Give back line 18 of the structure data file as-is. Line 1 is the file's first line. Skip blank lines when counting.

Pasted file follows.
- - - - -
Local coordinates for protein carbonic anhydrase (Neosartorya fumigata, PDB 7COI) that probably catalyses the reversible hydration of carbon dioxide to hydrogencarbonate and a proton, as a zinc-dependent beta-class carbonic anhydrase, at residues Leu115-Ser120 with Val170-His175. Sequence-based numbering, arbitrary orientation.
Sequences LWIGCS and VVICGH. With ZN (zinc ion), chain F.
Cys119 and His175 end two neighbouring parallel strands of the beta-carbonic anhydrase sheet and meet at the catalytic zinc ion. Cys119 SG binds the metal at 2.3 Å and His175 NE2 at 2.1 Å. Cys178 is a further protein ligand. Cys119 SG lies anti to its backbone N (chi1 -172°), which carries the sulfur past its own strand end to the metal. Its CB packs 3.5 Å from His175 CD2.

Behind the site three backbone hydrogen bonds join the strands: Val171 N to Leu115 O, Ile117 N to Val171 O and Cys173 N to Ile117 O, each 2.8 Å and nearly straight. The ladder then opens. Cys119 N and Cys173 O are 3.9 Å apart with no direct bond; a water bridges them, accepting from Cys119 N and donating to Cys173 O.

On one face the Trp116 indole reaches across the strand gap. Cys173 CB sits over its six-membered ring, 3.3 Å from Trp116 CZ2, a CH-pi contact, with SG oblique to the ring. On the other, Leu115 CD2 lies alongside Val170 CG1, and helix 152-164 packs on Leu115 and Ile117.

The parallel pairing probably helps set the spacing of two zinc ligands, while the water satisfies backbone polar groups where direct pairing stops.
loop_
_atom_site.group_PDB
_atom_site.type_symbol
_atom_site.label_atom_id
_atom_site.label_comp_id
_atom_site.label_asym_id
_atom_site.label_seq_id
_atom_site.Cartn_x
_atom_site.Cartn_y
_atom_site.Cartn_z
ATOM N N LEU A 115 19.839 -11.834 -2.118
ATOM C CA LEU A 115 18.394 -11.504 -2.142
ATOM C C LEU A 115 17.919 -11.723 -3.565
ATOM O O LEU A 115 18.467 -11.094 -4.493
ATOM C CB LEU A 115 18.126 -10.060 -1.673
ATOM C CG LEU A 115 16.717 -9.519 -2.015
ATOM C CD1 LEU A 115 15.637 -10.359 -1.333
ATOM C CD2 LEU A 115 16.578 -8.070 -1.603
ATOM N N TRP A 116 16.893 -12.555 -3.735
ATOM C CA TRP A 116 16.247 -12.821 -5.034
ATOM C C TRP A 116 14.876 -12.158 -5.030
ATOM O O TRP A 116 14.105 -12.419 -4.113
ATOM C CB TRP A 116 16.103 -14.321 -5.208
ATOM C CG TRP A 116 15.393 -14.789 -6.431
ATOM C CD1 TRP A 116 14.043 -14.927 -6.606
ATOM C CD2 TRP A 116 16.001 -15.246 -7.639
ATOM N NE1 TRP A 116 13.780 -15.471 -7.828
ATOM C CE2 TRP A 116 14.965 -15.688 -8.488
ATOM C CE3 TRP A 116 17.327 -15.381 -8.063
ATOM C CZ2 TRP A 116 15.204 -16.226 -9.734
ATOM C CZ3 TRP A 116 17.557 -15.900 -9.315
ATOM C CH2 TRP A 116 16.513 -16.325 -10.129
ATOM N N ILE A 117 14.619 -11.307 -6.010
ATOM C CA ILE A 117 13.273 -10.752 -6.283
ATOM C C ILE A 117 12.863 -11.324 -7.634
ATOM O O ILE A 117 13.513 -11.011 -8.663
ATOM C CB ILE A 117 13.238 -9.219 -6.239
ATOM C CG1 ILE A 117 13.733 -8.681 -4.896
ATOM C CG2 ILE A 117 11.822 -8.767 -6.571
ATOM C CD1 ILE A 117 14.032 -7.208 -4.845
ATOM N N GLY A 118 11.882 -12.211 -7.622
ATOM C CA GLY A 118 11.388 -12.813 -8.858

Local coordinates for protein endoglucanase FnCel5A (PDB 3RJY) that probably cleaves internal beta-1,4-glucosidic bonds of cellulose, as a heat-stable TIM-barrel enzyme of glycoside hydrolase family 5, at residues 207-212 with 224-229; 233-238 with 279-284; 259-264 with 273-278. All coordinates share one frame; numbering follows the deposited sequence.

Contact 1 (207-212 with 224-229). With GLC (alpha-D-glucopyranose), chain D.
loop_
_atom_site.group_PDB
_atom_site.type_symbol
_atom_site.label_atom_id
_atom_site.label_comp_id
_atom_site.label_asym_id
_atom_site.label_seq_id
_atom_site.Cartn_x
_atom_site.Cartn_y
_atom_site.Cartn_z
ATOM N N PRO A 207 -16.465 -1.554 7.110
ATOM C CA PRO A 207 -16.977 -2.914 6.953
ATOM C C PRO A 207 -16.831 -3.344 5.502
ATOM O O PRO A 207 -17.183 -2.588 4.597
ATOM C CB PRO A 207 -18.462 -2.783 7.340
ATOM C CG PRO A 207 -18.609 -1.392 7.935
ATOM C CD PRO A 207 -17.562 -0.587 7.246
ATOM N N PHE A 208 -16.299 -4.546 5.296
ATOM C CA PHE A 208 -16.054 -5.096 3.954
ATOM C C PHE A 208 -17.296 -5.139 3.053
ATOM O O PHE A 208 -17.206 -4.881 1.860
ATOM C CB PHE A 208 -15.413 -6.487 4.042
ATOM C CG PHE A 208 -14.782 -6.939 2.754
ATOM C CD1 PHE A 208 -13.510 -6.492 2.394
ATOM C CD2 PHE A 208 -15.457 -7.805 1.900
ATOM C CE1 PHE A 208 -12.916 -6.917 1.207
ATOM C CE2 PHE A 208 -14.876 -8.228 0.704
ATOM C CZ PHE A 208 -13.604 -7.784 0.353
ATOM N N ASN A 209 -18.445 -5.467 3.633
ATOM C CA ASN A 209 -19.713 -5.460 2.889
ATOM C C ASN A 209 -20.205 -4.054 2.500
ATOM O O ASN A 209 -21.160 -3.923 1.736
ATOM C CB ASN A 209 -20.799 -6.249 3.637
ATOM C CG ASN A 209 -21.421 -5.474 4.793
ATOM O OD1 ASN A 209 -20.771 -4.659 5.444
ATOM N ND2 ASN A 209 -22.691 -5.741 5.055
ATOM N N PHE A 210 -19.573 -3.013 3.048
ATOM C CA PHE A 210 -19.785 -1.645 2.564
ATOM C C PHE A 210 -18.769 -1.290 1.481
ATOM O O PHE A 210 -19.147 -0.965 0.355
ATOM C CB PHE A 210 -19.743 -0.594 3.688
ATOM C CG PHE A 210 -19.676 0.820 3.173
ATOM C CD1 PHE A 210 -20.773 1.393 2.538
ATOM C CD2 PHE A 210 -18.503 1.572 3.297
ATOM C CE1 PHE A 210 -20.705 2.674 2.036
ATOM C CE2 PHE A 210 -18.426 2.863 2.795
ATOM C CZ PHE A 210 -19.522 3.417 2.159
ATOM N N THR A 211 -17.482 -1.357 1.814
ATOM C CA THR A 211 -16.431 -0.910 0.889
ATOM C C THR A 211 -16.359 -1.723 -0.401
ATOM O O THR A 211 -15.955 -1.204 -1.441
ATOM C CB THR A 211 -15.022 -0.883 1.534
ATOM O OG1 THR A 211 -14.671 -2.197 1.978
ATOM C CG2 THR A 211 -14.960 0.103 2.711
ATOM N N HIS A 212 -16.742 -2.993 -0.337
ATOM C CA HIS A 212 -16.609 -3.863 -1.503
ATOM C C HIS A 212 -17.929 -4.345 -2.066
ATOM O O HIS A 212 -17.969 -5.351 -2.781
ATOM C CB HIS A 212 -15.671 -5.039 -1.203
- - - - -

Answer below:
ATOM C CA LEU A 115 18.394 -11.504 -2.142